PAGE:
In fact, there are laws in place already to prevent people from trespassing. There are laws in place already for everything that activists are doing that farmers are getting upset about.

So, what the Biosecurity Act is about is increasing the penalties for people who want to expose what is happening on these farms.

So, you’re out there exposing these farming practices to the public, who might not be aware that some of them are taking place. But, I presume that’s not as far as you, or others like you, want to take things. You want to bring about more substantial changes.

What sort of changes are you pushing for? And what do you want to see happen?

I don’t believe that we should be breeding and killing animals for our food. I don’t believe that we should be making them do things that are against their best wishes, because we want a five-minute meal, that we can get without using animals.

These industries rely on secrecy. A lot of what they do, if consumers were able to see for themselves what was actually happening, they wouldn’t be consumers anymore. They have the right to see that. And they have the right to make an informed decision about what they spend their money on.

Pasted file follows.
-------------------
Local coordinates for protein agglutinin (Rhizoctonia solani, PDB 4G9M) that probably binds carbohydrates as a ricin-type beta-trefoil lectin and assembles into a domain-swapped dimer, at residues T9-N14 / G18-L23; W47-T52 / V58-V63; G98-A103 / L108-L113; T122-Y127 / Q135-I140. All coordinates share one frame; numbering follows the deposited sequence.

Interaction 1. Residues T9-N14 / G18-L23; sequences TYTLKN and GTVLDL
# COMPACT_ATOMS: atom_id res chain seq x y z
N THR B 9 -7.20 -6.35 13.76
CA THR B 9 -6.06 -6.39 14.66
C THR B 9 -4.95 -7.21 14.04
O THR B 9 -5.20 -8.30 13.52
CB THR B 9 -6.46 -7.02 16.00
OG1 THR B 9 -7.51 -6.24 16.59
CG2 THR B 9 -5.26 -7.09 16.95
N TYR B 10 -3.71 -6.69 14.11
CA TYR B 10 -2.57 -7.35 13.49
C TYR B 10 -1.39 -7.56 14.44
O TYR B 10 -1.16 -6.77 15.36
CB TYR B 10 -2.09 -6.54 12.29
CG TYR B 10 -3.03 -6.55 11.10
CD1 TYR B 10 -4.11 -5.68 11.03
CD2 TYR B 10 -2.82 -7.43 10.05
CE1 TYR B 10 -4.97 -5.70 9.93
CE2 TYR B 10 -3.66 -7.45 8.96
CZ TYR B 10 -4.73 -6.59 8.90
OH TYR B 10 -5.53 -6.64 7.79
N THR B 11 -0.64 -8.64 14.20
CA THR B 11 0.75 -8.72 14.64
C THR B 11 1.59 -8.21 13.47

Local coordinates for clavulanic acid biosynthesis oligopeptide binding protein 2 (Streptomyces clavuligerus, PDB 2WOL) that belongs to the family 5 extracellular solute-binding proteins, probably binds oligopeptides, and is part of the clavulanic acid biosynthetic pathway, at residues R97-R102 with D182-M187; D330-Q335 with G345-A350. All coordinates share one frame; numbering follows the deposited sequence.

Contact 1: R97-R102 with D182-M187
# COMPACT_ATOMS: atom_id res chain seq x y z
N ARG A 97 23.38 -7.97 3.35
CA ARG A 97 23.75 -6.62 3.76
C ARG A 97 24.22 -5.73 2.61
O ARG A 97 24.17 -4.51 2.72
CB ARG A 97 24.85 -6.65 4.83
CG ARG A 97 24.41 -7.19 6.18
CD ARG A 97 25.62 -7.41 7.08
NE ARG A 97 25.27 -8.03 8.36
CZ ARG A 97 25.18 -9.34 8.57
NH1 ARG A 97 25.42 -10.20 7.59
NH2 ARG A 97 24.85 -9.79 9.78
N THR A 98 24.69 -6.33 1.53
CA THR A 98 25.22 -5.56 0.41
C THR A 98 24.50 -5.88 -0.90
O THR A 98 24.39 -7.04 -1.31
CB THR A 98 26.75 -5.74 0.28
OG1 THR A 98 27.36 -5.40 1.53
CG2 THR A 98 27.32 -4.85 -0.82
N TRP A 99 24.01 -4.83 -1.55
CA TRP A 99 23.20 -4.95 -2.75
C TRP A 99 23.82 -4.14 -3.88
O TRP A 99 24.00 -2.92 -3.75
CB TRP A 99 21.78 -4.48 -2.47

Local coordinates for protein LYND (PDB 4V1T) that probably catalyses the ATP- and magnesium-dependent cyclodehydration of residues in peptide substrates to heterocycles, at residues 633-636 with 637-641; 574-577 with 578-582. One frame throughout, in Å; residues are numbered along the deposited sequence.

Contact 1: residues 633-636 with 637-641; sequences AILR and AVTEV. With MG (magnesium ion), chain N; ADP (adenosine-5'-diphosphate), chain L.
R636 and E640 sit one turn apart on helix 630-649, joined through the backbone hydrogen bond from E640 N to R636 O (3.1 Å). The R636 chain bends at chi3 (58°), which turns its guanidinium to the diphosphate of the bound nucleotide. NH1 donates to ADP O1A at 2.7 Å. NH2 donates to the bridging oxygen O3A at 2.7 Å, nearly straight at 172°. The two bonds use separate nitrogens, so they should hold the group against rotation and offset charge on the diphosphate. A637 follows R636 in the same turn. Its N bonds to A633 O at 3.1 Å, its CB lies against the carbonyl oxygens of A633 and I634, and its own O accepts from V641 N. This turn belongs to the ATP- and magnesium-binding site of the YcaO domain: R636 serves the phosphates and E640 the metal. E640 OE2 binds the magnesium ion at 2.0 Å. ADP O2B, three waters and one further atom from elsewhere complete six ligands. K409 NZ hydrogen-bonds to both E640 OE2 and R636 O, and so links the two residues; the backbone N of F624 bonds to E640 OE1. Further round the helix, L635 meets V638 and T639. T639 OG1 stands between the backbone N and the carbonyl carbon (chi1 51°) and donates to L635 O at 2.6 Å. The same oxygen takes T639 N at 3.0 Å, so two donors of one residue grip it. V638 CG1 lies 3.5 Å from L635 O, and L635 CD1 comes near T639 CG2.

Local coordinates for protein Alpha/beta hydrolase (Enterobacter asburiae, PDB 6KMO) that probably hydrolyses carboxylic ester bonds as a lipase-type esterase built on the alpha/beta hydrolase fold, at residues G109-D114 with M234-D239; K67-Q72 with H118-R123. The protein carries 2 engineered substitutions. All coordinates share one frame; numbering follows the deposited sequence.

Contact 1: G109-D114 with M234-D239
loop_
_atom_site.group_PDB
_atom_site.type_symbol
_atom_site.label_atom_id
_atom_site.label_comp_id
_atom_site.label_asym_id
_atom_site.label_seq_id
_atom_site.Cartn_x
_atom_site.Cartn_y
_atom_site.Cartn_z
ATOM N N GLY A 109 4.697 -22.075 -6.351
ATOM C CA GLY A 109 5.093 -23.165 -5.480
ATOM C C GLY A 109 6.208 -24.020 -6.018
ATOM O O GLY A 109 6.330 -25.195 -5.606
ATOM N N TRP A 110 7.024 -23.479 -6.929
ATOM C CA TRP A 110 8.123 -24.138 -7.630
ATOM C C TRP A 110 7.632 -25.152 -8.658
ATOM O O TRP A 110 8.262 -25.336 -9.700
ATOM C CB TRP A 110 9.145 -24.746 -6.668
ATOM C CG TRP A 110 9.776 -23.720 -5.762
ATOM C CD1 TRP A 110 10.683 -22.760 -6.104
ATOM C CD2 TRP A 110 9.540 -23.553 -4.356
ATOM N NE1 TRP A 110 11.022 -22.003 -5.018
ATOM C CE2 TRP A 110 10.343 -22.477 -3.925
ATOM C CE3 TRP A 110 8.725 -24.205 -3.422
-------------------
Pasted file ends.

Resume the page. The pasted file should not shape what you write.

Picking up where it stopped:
If we get to the stage where it’s all out in the open, and everyone knows what animal agriculture involves, the industry will cease to exist. And in my mind, that’s a great thing.

So ultimately, it’s the exposure that will create the shift that needs to come about in order for these practices to be brought to an end?

Yes. I don’t think we’re waiting on the government to implement better ways of exploiting and abusing these animals. We’re not talking about bigger cages, or slightly better ways of killing them.

We’re talking about changes of attitudes that tell us that we’re able to do these things in the first place.

Chris, thanks very much for taking the time out to have this chat today.

Thank you.

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About Paul Gregoire

Paul Gregoire is a Sydney-based journalist and writer. He has a focus on civil rights, drug law reform, gender and Indigenous issues. Along with Sydney Criminal Lawyers, he writes for VICE and is the former news editor at Sydney’s City Hub.